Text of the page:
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Pound Takes
Ideas on Engineering Breakthrough Applications

Release New Features Early and Often: Part I

If you design, develop or manage products, you’re certainly familiar with the new feature request. Let’s be honest: Adding features is what product managers, customers and businesses love to discuss, because they view new features as advancing the product. If you’re a more seasoned product manager or designer, you’ll know that eliminating and refining features is just as important as adding ones, but we’ll leave that for another discussion. Here, we’ll focus on audacious additions.

If you’ve experienced the excitement of a juicy idea for a new feature, you likely also have been surprised to run into push back from your engineering or implementation team. This can be summarized as the ever-present tension of “my vision” vs. “our reality.” Meaning, while I see dollar signs and adoption, you see implementation headaches, lack of resources and an overflowing backlog of to-dos.

This is likely because both of you are approaching the feature with an all-or-nothing, on/off mindset.

Almost every customer I’ve ever dealt with — and most senior managers who are funding product development — understand the big picture of a new feature or product addition. Even the most detail-minded customers, who provide specs on how the end product should look and function, are solely focused on the end game. We’ll call this the on/off approach — either done or not done.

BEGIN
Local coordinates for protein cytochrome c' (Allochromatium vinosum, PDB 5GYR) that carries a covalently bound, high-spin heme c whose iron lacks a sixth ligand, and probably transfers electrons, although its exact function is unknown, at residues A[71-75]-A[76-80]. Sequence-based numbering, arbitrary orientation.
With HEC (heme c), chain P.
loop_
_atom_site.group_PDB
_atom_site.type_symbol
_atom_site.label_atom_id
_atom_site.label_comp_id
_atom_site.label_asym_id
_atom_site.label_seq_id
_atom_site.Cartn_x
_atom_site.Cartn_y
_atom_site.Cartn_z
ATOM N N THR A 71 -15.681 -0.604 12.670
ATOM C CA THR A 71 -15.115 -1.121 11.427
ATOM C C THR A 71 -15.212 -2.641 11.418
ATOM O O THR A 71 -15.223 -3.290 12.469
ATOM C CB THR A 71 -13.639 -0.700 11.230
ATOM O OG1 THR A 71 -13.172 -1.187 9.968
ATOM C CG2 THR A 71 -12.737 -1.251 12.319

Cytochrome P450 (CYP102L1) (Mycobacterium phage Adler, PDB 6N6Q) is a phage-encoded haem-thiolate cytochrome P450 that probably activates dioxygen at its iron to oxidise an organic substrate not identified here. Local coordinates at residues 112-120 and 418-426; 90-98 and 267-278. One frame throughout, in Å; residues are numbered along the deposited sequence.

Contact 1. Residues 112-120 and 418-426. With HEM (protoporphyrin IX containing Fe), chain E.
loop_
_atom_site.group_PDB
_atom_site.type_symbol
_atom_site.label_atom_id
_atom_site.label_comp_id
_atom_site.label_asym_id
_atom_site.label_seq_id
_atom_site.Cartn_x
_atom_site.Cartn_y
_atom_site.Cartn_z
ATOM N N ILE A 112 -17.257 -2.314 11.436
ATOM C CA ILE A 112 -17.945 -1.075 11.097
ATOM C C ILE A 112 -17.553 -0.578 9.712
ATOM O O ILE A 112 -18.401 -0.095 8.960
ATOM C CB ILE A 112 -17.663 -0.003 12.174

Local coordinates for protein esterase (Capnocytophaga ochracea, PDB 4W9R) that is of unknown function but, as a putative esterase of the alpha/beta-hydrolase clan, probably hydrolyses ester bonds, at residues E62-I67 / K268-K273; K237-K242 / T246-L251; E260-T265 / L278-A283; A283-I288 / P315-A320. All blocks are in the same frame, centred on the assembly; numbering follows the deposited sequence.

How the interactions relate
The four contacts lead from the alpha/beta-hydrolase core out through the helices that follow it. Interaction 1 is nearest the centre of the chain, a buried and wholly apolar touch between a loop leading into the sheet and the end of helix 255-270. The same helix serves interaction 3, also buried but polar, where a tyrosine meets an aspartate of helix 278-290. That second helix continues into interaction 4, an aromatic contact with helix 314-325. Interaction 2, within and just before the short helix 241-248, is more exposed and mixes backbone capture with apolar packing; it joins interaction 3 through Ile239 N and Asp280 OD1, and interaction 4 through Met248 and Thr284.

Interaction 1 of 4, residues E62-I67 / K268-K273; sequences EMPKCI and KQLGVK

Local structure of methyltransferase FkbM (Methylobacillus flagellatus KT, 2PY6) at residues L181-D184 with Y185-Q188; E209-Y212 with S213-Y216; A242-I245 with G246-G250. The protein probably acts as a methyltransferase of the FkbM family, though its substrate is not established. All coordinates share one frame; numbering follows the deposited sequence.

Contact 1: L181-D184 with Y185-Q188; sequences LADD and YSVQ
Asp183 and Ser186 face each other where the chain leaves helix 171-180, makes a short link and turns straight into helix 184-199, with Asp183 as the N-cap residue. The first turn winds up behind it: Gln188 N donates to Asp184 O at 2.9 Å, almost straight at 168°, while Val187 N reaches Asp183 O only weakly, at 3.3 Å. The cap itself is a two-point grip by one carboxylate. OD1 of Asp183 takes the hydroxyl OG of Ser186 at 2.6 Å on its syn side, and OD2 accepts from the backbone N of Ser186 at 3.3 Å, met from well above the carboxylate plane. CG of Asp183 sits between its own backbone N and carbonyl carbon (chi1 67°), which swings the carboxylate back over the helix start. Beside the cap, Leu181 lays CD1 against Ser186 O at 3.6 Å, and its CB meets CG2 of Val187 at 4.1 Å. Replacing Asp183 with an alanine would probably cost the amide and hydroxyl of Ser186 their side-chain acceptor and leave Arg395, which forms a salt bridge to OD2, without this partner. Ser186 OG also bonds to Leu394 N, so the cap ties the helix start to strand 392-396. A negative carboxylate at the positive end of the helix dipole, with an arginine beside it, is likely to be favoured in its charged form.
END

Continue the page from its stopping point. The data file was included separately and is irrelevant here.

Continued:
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Field Notes: Live Search/Auto complete

What is it?
In the last few years, a modification to search on many websites and applications has become popular. As the user begins to enter search criteria, a list of possible results is “suggested” just below the input field. Those suggestions can be clicked on or selected with the keyboard arrows without requiring the user to type out their full term. This method is a shortcut for long search terms such as “Attack of the Killer Tomatoes!” and is especially helpful when the user is unsure of the full spelling of a term such as “perseverance.”

While real time suggestions have been standard issue on desktop software, it is relatively novel and new on websites due to network constraints and the previous implementation difficulties (those difficulties have been resolved by libraries such as JQuery). The first time I remember seeing this method used was when Google set up Google Suggest in their labs - it’s since been released to the Google home page and is now prevalent on most search engines under various names such as Search Assist and Live Search. I’ve also heard auto-complete and dynamic search used to describe this technique.
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